Autos

Dreaming of a Porsche? Why Volkswagen Is Taking the Legendary Carmaker Public

In a year that has been one of the worst for stocks in some time, the beleaguered capital markets may be getting a big gift from the world’s largest automaker. Volkswagen is reported to be ready to bring Porsche, the venerable sports-car company, public in the fourth quarter of this year with one of Germany’s biggest initial public offerings ever. It is estimated to set the value of the company at a stunning 60 billion to 80 billion euros, or about 60 billion to 80 billion in U.S. dollars.

Bloomberg reported earlier in the summer that, according to those not wanting to be identified, BNP Paribas, Deutsche Bank and Morgan Stanley were chosen as the senior joint book runners. Barclays, Banco Santander, Societe Generale and UniCredit will work on the massive deal as regular book runners.

Bloomberg News also reported that Goldman Sachs, Bank of America Securities, JPMorgan Chase and Citigroup have been selected as joint global coordinators. For those hoping to get a crack at some of the shares of what should be a red-hot deal (as the aforementioned capital markets have been all but been closed this year with just a trickle of IPOs), it probably makes some sense to start talking to their broker or financial advisor now, as it has been reported the listing is scheduled to be placed in the fourth quarter.

Also, other news reports have indicated that in addition to the legacy sports car IPO this year, Volkswagen will have another IPO, possibly next year, for the company’s in-house battery division. Chief Technology Officer Thomas Schmall, noted back in June that this does not involve individual plants but the entire cell business.

Probably the only fly in the ointment for both deals being priced this year or next would be the overall stability and strength of the domestic and foreign equity markets. With both the S&P 500 and the Nasdaq moving in and out of bear market status, that could shake up demand if the market got caught in a freefall.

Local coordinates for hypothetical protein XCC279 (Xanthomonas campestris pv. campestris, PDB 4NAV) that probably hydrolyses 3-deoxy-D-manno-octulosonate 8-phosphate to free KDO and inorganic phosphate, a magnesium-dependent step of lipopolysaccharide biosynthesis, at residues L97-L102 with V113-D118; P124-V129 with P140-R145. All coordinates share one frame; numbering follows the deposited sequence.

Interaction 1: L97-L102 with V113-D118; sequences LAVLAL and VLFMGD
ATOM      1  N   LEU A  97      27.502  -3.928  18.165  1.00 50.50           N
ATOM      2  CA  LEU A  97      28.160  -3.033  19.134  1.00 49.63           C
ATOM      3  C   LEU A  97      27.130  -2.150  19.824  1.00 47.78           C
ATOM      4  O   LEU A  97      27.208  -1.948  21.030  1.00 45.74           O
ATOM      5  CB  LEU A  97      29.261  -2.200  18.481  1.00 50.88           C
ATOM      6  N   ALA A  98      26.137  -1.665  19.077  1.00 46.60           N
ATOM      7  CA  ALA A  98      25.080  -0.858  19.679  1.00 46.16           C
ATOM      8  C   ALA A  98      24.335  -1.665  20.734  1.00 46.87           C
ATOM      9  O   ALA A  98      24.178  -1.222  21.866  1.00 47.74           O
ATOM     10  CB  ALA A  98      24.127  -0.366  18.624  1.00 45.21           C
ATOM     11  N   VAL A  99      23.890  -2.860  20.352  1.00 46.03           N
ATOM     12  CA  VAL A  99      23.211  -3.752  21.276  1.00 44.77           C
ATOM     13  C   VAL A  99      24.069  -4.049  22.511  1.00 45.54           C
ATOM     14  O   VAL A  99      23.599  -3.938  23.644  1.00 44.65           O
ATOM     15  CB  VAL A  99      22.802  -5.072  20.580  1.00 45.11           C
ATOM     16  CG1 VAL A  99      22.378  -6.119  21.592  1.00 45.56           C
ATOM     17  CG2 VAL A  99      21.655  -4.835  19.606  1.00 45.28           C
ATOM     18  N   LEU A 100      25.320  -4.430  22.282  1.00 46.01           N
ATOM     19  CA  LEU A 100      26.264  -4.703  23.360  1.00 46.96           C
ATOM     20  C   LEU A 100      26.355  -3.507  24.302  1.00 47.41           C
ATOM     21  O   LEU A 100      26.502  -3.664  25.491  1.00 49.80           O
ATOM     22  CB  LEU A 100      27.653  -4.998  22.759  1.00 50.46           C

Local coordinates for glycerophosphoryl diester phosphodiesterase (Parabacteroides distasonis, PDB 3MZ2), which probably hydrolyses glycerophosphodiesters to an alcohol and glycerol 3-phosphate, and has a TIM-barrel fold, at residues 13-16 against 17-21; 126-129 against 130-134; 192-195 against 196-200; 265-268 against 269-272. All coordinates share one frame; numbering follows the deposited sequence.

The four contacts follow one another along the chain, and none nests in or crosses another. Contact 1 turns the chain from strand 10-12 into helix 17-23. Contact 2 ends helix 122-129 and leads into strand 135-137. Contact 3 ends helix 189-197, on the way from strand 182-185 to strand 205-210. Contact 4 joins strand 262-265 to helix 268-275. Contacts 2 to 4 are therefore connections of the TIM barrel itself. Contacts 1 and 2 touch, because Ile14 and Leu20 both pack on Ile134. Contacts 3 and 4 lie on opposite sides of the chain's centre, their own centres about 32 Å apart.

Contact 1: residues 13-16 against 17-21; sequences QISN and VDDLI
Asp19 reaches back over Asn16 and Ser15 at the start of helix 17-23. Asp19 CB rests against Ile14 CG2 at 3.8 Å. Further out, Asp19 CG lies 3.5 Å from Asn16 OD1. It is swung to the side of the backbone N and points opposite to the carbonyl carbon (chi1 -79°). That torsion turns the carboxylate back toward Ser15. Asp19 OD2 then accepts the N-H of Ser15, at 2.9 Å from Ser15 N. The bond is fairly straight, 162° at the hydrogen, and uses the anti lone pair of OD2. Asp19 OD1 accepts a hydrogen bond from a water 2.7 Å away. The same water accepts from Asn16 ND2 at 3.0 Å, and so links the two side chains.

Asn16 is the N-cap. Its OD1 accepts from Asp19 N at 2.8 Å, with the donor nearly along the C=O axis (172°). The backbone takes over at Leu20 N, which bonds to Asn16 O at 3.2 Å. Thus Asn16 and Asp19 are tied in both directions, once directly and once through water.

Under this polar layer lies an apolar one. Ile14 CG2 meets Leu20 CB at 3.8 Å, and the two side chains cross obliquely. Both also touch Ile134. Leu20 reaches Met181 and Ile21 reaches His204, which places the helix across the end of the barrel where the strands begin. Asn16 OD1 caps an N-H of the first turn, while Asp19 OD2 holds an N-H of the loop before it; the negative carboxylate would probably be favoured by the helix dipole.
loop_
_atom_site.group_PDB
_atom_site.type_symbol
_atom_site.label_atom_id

While some question why the world’s largest automaker (it swapped spots with Toyota this year) would be spinning off such a valuable asset, Volkswagen’s electric vehicle push and its entry into the raw material business could provide a reason to monetize some of its top assets.

By 2030, Volkswagen was reported to have plans to build six new giga-factories for cell production with partners in Europe alone, at a cost that is expected to be in the double-digit billions, which requires a ton of capital.

Then Reuters reported this in July:

Volkswagen and its partners will invest over 20 billion euros in a battery cell business, creating 20,000 jobs and targeting annual sales above 20 billion euros by 2030 as it seeks to beat U.S. rival Tesla which leads in the growing market.

VW’s PowerCo unit will manage its battery production and research from mining to recycling, and projects including energy storage systems, the carmaker said at a groundbreaking ceremony for its first European battery cell factory in Salzgitter, in Germany’s Lower Saxony region.

Clearly in the push to take on Elon Musk and Tesla, which recently opened its Gigafactory in Berlin, Volkswagen is using valuable assets to raise the kind of capital that will be required for the company to fund its electric vehicle and battery push over the rest of the decade and beyond. Lucky investors that can get some shares in the Porsche deal may be the source of a large part of that needed capital.


Lastly, for dubious investors, remember Fiat Chrysler took Ferrari public back in 2015 with the shares being priced at $52. The shares currently trade under the symbol RACE and were trading Thursday at $192. Over the past year, they have traded as high as $278.78. So clearly there should be demand, based on the Ferrari success, and the Porsche IPO should do very well too, especially if you can drive away with some shares.

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